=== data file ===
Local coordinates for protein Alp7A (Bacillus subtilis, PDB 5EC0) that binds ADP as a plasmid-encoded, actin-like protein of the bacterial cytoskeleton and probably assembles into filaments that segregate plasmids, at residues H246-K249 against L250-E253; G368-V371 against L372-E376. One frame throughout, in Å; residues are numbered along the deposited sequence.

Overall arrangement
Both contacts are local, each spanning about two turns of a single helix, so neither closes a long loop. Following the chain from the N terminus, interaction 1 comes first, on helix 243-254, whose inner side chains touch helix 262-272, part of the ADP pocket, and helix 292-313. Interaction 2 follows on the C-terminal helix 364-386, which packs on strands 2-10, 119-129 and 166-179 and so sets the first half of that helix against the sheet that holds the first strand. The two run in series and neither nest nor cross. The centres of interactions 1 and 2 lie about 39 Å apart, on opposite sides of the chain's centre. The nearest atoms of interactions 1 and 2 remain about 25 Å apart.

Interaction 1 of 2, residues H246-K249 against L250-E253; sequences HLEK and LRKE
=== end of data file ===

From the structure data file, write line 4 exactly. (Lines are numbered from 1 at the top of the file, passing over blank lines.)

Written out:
Interaction 1 of 2, residues H246-K249 against L250-E253; sequences HLEK and LRKE